Before Semyon Varlamov, the Colorado Avalanche struggled to find any consistency in their net. In 2009-10, they thought they had solved their problem with ex-Florida Panthers goalie Craig Anderson. After starting 71 games and leading the Avs back to the post-season, he struggled for consistency in 2010-11. This resulted in Anderson splitting the starting duties with backup Peter Budaj. However, neither of the two broke the .900 save percentage mark. The team dealt Anderson at the trade deadline to the Ottawa Senators in exchange for Brian Elliott. Unfortunately for them, Elliott performed even worse.
Exiting that season, the Avs let both Budaj and Elliott leave via free agency. This left the team entirely vacant at the position.
Enter Semyon Varlamov and Jean-Sebastien Giguere.
Varly (Maybe) Starting His Farewell Season in Denver
Varlamov came to Colorado via a trade with the Washington Capitals on July 1st that summer. He had shown great promise with the Caps, but only in a secondary role to Michal Neuvirth and Jose Theodore. When the Avs traded for him, they envisioned Varlamov developing into a long-term starting goaltender at the NHL level. Adding Giguere gave Varly a veteran mentor to learn from too.
The deal paid off, as Semyon Varlamov has been the team’s go-to guy ever since. Across seven seasons, he holds a .916 save percentage and a 2.70 goals against average. Considering how weak the Avs were for most of that time, Varlamov posted strong numbers to say the least. He earned a Vezina nomination in 2013-14 too, when his 41 wins led the entire NHL.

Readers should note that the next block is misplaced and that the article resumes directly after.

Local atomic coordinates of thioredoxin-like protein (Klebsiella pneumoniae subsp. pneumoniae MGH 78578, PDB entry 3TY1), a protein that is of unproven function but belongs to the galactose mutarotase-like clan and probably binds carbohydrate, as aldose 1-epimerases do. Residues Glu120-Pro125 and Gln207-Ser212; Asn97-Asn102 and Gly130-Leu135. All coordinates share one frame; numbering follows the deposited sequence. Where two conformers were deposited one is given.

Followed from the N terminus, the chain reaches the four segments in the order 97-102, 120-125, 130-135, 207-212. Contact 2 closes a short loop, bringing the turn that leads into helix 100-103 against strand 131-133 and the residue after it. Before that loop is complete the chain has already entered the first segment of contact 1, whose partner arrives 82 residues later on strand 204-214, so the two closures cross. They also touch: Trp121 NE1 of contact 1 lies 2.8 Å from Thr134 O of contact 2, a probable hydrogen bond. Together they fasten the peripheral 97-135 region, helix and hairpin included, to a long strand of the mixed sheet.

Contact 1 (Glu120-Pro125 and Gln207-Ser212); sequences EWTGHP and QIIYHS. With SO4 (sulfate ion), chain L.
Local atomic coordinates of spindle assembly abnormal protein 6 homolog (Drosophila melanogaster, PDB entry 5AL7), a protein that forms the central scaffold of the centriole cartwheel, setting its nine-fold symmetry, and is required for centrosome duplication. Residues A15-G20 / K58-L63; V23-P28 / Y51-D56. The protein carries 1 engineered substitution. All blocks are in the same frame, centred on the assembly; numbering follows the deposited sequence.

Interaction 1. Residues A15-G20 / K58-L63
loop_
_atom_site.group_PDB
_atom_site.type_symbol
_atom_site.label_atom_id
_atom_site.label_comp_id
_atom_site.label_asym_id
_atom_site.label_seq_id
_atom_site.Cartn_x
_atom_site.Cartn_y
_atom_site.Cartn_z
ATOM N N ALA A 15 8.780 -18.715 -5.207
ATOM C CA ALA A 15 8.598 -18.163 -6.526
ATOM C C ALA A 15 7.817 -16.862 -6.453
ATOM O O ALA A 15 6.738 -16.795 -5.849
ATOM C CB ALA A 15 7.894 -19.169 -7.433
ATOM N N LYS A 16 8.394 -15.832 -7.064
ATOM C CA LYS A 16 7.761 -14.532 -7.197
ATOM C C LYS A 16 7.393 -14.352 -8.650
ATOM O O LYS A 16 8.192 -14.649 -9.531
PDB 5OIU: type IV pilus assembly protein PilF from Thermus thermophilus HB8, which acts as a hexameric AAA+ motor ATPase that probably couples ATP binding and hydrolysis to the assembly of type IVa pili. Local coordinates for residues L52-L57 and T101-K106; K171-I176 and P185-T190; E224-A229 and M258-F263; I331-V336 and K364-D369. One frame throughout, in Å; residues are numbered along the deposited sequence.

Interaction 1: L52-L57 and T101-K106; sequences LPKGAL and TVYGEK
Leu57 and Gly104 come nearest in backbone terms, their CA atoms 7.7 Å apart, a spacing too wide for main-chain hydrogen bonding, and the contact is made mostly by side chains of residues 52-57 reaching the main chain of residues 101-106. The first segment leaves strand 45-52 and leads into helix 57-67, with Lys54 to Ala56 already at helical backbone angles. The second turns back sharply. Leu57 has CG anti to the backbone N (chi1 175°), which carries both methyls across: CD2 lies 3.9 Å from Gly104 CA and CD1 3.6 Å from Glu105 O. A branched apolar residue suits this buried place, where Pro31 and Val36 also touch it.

Varly’s Downside: Injuries
Unfortunately for Colorado, Semyon Varlamov seems to be cursed with the injury bug. Almost every year, he’s missed at least a handful of games due to various injuries. Most recently, and most significantly, a torn groin held Varlamov out for the majority of 2016-17.
Then, further injury in 2017-18 sidelined the netminder for the end of last season, including all games in the Avs first playoff appearance since 2013-14. As well as Jonathan Bernier performed when Varly was out, the team undoubtedly would’ve preferred a healthy Semyon Varlamov for the post-season.
The last two years have seen the most significant injuries to the goaltender. He only played 75 games in the two seasons combined, after playing over 70 percent of the team’s games for his first five seasons in Colorado. Two years ago, when the team finished dead last in the league with just 48 points, Varly only played 24 games. In his absence, Calvin Pickard, although not terrible, didn’t do the Avs many favors. While they likely would have fell well short of the post-season even with a healthy Varlamov, they wouldn’t have been the historically bad team they ended up being.
Philipp Grubauer: Future of Colorado’s Crease
With Varlamov’s injuries in the forefront of his mind, Avalanche General Manager Joe Sakic made moves in 2018 to shore up the goaltending position. A year earlier, the answer was Bernier and Andrew Hammond, two middle-aged backups, to provide support to Varlamov. Bernier performed well, but there’s no doubt that Sakic hoped Varly would’ve been available to play more often than it turned out. This is especially true for their playoff series against the Nashville Predators.